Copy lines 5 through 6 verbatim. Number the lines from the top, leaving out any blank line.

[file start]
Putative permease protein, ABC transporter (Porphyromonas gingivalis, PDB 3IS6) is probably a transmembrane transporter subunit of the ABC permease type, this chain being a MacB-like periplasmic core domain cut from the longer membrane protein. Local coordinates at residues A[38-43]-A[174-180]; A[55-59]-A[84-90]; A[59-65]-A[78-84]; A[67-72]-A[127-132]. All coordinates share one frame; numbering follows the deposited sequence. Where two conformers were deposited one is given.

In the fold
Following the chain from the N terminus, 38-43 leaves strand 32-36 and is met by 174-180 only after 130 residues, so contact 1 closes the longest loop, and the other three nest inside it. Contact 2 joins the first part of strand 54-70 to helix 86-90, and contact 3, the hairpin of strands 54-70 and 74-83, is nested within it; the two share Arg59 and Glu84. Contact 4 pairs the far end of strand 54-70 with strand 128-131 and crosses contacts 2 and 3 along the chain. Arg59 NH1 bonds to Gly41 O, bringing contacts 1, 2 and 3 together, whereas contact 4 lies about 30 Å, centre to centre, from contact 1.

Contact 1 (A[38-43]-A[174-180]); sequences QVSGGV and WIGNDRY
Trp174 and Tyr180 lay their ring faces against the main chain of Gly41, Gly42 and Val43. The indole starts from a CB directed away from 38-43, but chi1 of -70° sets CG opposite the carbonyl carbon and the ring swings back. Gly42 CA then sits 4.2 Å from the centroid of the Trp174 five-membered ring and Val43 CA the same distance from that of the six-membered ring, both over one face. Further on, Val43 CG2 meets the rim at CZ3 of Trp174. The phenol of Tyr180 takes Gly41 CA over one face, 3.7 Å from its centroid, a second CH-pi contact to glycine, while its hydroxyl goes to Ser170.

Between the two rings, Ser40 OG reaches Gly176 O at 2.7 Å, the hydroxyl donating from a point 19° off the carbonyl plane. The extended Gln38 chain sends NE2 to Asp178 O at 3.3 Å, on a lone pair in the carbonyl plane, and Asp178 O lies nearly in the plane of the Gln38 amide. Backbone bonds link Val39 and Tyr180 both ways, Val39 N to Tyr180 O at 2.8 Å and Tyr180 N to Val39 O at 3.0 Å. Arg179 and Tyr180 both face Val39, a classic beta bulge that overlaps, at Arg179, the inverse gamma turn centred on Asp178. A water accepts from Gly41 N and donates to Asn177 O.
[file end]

Trp174 and Tyr180 lay their ring faces against the main chain of Gly41, Gly42 and Val43. The indole starts from a CB directed away from 38-43, but chi1 of -70° sets CG opposite the carbonyl carbon and the ring swings back. Gly42 CA then sits 4.2 Å from the centroid of the Trp174 five-membered ring and Val43 CA the same distance from that of the six-membered ring, both over one face. Further on, Val43 CG2 meets the rim at CZ3 of Trp174. The phenol of Tyr180 takes Gly41 CA over one face, 3.7 Å from its centroid, a second CH-pi contact to glycine, while its hydroxyl goes to Ser170.

Between the two rings, Ser40 OG reaches Gly176 O at 2.7 Å, the hydroxyl donating from a point 19° off the carbonyl plane. The extended Gln38 chain sends NE2 to Asp178 O at 3.3 Å, on a lone pair in the carbonyl plane, and Asp178 O lies nearly in the plane of the Gln38 amide. Backbone bonds link Val39 and Tyr180 both ways, Val39 N to Tyr180 O at 2.8 Å and Tyr180 N to Val39 O at 3.0 Å. Arg179 and Tyr180 both face Val39, a classic beta bulge that overlaps, at Arg179, the inverse gamma turn centred on Asp178. A water accepts from Gly41 N and donates to Asn177 O.